It’s not going to be easy, these things never are. Yet, even as I write that I need to make changes, there is the gnawing in the back of my mind that tells me to keep going, that stopping will change nothing, and that this pace must be kept up to maintain any kind of self-love, and that the harder I am on myself, the better the result will be. This kind of self-talk is loud, and it cascades through every action I attempt to make, and through every moment of time that I spend trying to relax or rebuild myself. Who ever thought that relaxation would be so difficult?

Relaxation. It comes with problems where I’m concerned. Relaxation leads to stagnation, and in a place of stagnation, the darkness can creep in and work as hard as it wants on me, because I’m doing nothing to outrun it. I’m just letting myself slowly erode, like a stone on the coast. Is this kind of thinking normal? Are there others like me who can’t sit still for a whole day without prepping for it like it’s some kind of major surgery?

I’m working on it. I’m always working on it seems. Is this why people do yoga? Is this why people start to do all of those “relaxing” things that I seem to ridicule? Is this where the fury of your late 20’s is forced to abate and mellow into something else? I’ve heard a few times that your 20’s is where you’re busy figuring everything out in your life, and that by your 30’s you have some kind of grip on things. Somehow though, from this place I’m at now, I don’t see it happening, because the answer to my problems seems to be a solving of what my entire purpose in life is, and to do that, I might need more than weekend, otherwise, as I mentioned before, I’ll be back in the same place having panic attacks at bus stops and thinking about how I can’t do anything unless I do it full bore, and how that pace leads to breakdowns.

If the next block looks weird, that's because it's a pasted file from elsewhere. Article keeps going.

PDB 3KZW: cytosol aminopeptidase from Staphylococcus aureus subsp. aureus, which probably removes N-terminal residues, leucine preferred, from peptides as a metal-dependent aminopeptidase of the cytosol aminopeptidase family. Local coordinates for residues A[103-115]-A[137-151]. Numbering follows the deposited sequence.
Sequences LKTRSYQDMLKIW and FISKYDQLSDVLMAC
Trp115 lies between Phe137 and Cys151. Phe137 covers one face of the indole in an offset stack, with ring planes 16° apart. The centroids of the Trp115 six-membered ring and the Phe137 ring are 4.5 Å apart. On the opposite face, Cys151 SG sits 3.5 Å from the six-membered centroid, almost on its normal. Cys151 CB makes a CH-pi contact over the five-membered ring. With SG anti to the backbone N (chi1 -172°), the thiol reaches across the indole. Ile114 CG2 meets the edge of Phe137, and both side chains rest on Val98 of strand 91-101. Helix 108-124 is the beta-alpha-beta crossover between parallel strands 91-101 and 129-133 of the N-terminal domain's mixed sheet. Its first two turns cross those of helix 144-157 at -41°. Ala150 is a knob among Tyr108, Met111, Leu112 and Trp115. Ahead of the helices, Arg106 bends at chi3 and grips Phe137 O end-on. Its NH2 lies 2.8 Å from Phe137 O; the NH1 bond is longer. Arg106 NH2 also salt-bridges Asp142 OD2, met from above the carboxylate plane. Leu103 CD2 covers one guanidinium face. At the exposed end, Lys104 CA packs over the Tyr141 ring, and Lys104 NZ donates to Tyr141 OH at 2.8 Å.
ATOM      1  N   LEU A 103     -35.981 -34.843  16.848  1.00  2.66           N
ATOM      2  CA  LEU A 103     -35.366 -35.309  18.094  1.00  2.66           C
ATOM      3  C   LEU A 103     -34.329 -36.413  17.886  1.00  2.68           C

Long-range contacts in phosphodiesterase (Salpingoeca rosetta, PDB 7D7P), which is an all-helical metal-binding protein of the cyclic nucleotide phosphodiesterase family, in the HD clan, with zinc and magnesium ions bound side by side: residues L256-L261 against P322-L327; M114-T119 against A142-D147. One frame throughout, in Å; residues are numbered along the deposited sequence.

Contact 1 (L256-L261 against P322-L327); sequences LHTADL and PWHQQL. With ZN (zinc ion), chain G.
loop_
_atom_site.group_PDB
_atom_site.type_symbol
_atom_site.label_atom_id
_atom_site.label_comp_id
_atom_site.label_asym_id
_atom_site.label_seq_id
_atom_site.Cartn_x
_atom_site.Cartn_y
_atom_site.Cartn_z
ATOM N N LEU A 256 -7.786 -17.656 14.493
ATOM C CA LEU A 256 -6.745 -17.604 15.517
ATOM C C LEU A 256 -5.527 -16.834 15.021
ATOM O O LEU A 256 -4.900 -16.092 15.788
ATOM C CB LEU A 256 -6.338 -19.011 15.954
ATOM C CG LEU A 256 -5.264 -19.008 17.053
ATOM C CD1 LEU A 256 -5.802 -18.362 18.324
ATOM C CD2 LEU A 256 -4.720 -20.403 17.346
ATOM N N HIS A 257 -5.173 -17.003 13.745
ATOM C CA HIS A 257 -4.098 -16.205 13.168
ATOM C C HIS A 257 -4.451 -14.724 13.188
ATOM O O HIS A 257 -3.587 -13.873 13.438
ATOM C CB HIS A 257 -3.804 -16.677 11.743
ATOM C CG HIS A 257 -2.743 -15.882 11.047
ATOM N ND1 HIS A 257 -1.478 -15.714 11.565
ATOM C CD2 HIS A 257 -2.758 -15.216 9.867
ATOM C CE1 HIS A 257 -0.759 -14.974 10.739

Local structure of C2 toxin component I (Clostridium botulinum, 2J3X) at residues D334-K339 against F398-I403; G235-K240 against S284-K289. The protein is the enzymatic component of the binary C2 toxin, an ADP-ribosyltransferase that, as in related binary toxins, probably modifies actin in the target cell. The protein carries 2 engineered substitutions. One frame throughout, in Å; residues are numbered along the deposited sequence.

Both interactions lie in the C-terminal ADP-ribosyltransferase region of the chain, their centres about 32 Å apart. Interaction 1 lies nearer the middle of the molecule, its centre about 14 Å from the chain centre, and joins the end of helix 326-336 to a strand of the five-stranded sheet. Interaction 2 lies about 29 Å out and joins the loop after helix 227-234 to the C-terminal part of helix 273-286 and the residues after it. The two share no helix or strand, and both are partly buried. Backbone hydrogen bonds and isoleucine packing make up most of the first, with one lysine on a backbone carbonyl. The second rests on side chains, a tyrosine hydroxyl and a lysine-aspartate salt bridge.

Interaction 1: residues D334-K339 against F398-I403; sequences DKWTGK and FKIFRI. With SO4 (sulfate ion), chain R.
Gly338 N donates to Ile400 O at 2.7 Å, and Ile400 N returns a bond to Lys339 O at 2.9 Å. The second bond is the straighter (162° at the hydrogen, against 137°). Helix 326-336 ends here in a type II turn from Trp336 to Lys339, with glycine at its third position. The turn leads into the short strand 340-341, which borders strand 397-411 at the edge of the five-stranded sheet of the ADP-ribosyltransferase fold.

I wish it was as simple as, “just stop thinking like that,” or, “you just need to not be so hard on yourself.” But I’ve tried that, and my mind is an insidious thing that won’t let me get off that easy. The schedule of my job doesn’t help much, as I always seem to be going somewhere in some kind of transition; there is always the next flight to catch, there is always the next boarding pass, the next shift, the next build, the next piece of writing, the next conversation, the next poem, the next edit, and the next round of bills. This is a treadmill I don’t seem to be able to leave, or want to leave. I’ve said as much already.

I can only pet this dog and look at this parking lot and sit on this couch for so long before I have to take some kind of action. Where is my direction though? What is my heading? How do you know how to work on something you struggle to put into words? I’m feeling like Bob Dylan: no direction home. I can’t take the road less travelled, because I don’t know where it is. So I’m stuck in stagnation, and stagnation equals death. Even if that stagnation was brought on by exhaustion, the brain can’t be rewired so quickly.

In this case though, it must, for my own sanity. I need some time, and I need a break once I find out how to take one.